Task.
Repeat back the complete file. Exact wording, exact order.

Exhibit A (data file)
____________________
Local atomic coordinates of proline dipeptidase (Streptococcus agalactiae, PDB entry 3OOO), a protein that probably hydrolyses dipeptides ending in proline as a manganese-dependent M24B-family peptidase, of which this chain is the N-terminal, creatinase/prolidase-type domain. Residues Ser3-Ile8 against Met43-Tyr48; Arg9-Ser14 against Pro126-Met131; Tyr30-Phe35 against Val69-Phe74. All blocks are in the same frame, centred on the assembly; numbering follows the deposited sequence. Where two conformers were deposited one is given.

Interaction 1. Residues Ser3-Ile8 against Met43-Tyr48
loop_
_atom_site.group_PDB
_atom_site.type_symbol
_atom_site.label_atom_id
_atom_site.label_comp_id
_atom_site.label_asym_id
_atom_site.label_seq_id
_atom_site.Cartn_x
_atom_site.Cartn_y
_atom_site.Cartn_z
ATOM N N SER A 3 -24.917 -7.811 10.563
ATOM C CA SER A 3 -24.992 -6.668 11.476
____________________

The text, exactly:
Local atomic coordinates of proline dipeptidase (Streptococcus agalactiae, PDB entry 3OOO), a protein that probably hydrolyses dipeptides ending in proline as a manganese-dependent M24B-family peptidase, of which this chain is the N-terminal, creatinase/prolidase-type domain. Residues Ser3-Ile8 against Met43-Tyr48; Arg9-Ser14 against Pro126-Met131; Tyr30-Phe35 against Val69-Phe74. All blocks are in the same frame, centred on the assembly; numbering follows the deposited sequence. Where two conformers were deposited one is given.

Interaction 1. Residues Ser3-Ile8 against Met43-Tyr48
loop_
_atom_site.group_PDB
_atom_site.type_symbol
_atom_site.label_atom_id
_atom_site.label_comp_id
_atom_site.label_asym_id
_atom_site.label_seq_id
_atom_site.Cartn_x
_atom_site.Cartn_y
_atom_site.Cartn_z
ATOM N N SER A 3 -24.917 -7.811 10.563
ATOM C CA SER A 3 -24.992 -6.668 11.476